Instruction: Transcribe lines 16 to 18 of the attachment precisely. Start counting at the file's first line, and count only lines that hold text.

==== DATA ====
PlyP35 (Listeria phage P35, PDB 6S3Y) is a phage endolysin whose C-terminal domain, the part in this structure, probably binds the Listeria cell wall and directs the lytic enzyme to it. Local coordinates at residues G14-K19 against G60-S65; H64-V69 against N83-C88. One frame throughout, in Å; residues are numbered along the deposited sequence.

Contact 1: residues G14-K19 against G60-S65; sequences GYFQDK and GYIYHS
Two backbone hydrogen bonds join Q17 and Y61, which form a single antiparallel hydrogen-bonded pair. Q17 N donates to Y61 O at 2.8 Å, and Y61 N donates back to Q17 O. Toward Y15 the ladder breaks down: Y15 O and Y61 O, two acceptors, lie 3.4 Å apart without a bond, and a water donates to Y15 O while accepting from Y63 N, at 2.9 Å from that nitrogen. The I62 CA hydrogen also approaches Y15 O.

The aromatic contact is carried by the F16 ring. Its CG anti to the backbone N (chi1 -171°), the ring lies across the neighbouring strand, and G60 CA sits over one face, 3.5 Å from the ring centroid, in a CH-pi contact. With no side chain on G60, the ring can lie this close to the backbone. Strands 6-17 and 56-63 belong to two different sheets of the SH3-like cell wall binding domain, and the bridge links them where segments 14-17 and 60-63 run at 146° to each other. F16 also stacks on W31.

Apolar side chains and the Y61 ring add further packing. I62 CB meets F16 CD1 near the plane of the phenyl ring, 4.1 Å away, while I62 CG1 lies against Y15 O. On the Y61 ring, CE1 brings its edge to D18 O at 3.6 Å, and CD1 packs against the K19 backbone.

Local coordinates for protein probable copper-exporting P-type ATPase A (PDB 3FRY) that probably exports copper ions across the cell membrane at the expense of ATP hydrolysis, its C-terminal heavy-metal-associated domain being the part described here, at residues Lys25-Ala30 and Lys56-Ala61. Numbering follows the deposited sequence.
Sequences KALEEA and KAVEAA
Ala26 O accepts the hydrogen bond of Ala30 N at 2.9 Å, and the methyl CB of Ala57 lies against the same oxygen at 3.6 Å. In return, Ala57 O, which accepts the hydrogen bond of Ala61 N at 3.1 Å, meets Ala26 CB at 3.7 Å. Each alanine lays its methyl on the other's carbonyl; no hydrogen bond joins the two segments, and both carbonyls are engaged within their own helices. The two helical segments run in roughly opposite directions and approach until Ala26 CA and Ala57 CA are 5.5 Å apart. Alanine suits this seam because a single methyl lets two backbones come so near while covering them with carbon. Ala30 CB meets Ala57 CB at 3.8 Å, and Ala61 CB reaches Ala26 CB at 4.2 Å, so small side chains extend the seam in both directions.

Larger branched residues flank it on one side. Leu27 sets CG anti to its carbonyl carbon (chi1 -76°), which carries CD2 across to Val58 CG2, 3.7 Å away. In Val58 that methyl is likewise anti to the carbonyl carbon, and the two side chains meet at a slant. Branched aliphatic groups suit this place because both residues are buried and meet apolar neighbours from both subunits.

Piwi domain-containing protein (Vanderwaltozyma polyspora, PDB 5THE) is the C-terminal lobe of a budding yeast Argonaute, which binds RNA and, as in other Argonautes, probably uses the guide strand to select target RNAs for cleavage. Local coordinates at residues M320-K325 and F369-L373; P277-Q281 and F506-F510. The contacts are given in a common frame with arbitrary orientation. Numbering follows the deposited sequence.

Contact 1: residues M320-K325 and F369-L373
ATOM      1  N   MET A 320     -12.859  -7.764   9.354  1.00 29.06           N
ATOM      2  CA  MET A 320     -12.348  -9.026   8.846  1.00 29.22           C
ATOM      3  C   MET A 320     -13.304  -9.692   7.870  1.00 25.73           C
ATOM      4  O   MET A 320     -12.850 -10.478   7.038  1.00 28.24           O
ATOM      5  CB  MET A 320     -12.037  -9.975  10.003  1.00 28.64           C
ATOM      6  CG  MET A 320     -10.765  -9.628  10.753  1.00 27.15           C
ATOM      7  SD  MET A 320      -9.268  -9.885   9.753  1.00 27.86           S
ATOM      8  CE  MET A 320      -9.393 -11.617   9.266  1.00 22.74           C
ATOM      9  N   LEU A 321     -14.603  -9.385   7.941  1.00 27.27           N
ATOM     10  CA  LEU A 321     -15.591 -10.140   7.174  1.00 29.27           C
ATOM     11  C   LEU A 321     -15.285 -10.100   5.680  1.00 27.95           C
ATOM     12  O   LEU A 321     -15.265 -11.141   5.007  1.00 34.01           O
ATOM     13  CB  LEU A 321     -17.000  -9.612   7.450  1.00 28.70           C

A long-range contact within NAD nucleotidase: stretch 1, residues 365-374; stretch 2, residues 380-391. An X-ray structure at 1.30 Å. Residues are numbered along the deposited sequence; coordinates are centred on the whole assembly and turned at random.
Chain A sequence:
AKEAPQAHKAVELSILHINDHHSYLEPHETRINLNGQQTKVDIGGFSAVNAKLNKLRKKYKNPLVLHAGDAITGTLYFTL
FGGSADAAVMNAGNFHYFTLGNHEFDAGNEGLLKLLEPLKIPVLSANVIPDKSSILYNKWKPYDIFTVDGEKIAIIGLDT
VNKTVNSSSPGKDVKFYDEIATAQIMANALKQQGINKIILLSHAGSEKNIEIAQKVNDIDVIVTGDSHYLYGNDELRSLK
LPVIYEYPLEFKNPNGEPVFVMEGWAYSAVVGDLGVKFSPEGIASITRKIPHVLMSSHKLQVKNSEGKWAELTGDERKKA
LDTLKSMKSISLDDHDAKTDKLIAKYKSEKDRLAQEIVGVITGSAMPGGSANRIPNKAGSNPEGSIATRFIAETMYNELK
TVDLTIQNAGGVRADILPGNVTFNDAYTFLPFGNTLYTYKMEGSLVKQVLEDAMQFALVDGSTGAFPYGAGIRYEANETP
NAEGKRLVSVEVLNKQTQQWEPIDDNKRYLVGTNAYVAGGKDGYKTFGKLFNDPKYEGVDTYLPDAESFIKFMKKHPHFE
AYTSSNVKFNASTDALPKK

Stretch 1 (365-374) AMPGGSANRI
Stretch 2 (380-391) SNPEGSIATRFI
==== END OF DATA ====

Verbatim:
ATOM      5  CB  MET A 320     -12.037  -9.975  10.003  1.00 28.64           C
ATOM      6  CG  MET A 320     -10.765  -9.628  10.753  1.00 27.15           C
ATOM      7  SD  MET A 320      -9.268  -9.885   9.753  1.00 27.86           S